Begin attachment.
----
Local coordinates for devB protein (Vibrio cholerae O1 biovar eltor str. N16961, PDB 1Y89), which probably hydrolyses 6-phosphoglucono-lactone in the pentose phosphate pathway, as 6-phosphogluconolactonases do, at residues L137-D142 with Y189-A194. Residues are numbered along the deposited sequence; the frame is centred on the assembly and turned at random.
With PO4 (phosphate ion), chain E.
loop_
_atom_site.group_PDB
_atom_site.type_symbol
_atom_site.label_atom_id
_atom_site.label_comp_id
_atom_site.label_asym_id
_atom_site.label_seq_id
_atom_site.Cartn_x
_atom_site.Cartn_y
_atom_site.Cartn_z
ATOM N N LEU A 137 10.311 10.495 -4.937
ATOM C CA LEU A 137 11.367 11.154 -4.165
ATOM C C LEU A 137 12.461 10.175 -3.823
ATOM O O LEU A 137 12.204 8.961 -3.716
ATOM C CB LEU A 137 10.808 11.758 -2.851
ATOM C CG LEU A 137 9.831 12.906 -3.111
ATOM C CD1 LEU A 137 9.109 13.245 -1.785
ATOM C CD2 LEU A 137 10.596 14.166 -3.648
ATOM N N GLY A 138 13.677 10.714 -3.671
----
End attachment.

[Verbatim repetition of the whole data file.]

Local coordinates for devB protein (Vibrio cholerae O1 biovar eltor str. N16961, PDB 1Y89), which probably hydrolyses 6-phosphoglucono-lactone in the pentose phosphate pathway, as 6-phosphogluconolactonases do, at residues L137-D142 with Y189-A194. Residues are numbered along the deposited sequence; the frame is centred on the assembly and turned at random.
With PO4 (phosphate ion), chain E.
loop_
_atom_site.group_PDB
_atom_site.type_symbol
_atom_site.label_atom_id
_atom_site.label_comp_id
_atom_site.label_asym_id
_atom_site.label_seq_id
_atom_site.Cartn_x
_atom_site.Cartn_y
_atom_site.Cartn_z
ATOM N N LEU A 137 10.311 10.495 -4.937
ATOM C CA LEU A 137 11.367 11.154 -4.165
ATOM C C LEU A 137 12.461 10.175 -3.823
ATOM O O LEU A 137 12.204 8.961 -3.716
ATOM C CB LEU A 137 10.808 11.758 -2.851
ATOM C CG LEU A 137 9.831 12.906 -3.111
ATOM C CD1 LEU A 137 9.109 13.245 -1.785
ATOM C CD2 LEU A 137 10.596 14.166 -3.648
ATOM N N GLY A 138 13.677 10.714 -3.671